New Blog and Cluster Munition Video

“Disarmament Insight,”: an outstanding new blog from UNIDIR and the Geneva Forum, has a “great post”: up which contains a pretty disturbing “video”: about the impact of unexploded cluster munitions in southern Lebanon.

According to author John Borrie, the video, which was shown at the “February Oslo Conference,”:

bq. cut through acres of the usual conference room baloney of diplomats and politicians who have in many cases never even seen an unexploded submunition with their own eyes. It helped to give those present some clarity of purpose, which other multilateral meetings closed to the real world sometimes can lack.

Just FYI, Stephen Goose of HRW and Norwegian Ambassador Roald Naess discussed the cluster munitions issue during “an ACA event this past February.”:

Also check out “this piece”: from Wade about Israel’s use of cluster munitions in Lebanon.

3 thoughts on “New Blog and Cluster Munition Video

  1. asdf

    The UN regional news agency put together a decent introduction video to the unexploded munition problem in southern Lebanon.

    plain WMV:

    It explains not just the munitions, not just the victims, but also the economic impact. Do you clean up your field so you can harvest your crops, forget the harvest wasting a years work, or hire a couple of day laborers to do some cleanup at $3/bomblet? That is, if there are still people willing to do that.

    It also shows the professional cleanup work which may be done by the end of the year. The water bottles unicef hands out have pictures and a warning on the labels.

    The video starts with a bit preachy intro, after that its all completely matter of factly.

  2. Robot Economist

    The impact of UXO and landmines is a true human tragedy. I never understood the gravity of it until I met dozens of children wounded by landmines during a trip to Cambodia. I’ve been giving to UNICEF ever since…

    On a lighter note, I guess it is time for the DoD, UNICEF and DC Comics to translate their landmines/UXO awareness comic book into Arabic.

  3. Karl Schenzig

    Dear Mr. Kerr,

    A few psychological and technical issues arise from your and Mr. Borrie’s postings. This quote in particular, “A few viewers … are unable to see beyond their tired prejudices … even claiming the video was faked. No mindset adjustment for them then.” This goes beyond the legitimate criticisim of ill-informed comments and suggests a strong bias in favour of those who oppose cluster munitions and the way in which they were employed in Lebanon. The first psychological problem associated with this is that such comments are clearly supporting a certain political viewpoint, which should be unacceptable to impartial experts. Secondly, the solitary mention of the word “war” distorts the context of the use of these munitions, therefore switching the terms of the debate and avoiding what is potentially a very useful discussion of high-intensity strike operations. Thridly, the postings do not discuss local reactions to the use of cluster bombs by both sides. This is not meant to cause offense, but noting the psychological reactions of the populace is a necessary complement to the discussion of physical damage, especially from a military perspective.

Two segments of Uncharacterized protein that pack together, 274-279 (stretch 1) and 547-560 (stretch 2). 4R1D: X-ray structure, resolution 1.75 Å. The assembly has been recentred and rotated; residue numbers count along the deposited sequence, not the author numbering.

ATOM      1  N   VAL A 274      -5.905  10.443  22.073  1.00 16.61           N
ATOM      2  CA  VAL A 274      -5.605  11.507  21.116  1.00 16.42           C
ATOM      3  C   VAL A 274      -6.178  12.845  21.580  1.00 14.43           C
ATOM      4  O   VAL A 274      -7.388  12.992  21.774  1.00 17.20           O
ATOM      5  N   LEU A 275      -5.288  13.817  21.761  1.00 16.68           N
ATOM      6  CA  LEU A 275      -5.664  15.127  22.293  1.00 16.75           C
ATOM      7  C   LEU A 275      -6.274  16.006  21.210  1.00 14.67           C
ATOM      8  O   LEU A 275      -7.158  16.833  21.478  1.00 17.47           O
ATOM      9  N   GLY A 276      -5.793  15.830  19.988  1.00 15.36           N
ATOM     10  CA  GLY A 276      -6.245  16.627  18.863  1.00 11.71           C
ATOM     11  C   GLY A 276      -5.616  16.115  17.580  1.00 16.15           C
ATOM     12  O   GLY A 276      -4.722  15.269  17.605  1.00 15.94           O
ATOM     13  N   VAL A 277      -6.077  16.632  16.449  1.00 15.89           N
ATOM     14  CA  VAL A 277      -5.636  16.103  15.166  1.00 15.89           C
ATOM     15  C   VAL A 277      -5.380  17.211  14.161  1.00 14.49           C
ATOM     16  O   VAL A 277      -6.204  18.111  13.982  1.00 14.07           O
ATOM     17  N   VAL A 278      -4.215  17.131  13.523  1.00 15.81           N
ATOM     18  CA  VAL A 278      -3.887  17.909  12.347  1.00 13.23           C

To turn to the technical side of the problem, I think it is difficult to term cluster bombs an “arms control” issue, simply because their use in conventional conflict is currently accepted at least in some form by most states. Furthermore, since the decision to discuss this has been made, it is strange that there is no mention of so-called “smart” cluster munitions, such as the Sensor Fused Weapon or munitions which pose a relatively low risk to civilians due to their nature, such as the Rockeye. Finally, a discussion of alternative technical anti-personnel and anti-materiel solutions is absent.

    I understand your desire to state your views, but once you do that it is better to launch into a wide-ranging discussion including psychology and technology instead of making the issue purely political. To be blunt, the “clarity of purpose” should involve giving issues arising from the need to kill enemy personnel equal weight to those arising from the need to save the lives of civilians.


    Karl Schenzig


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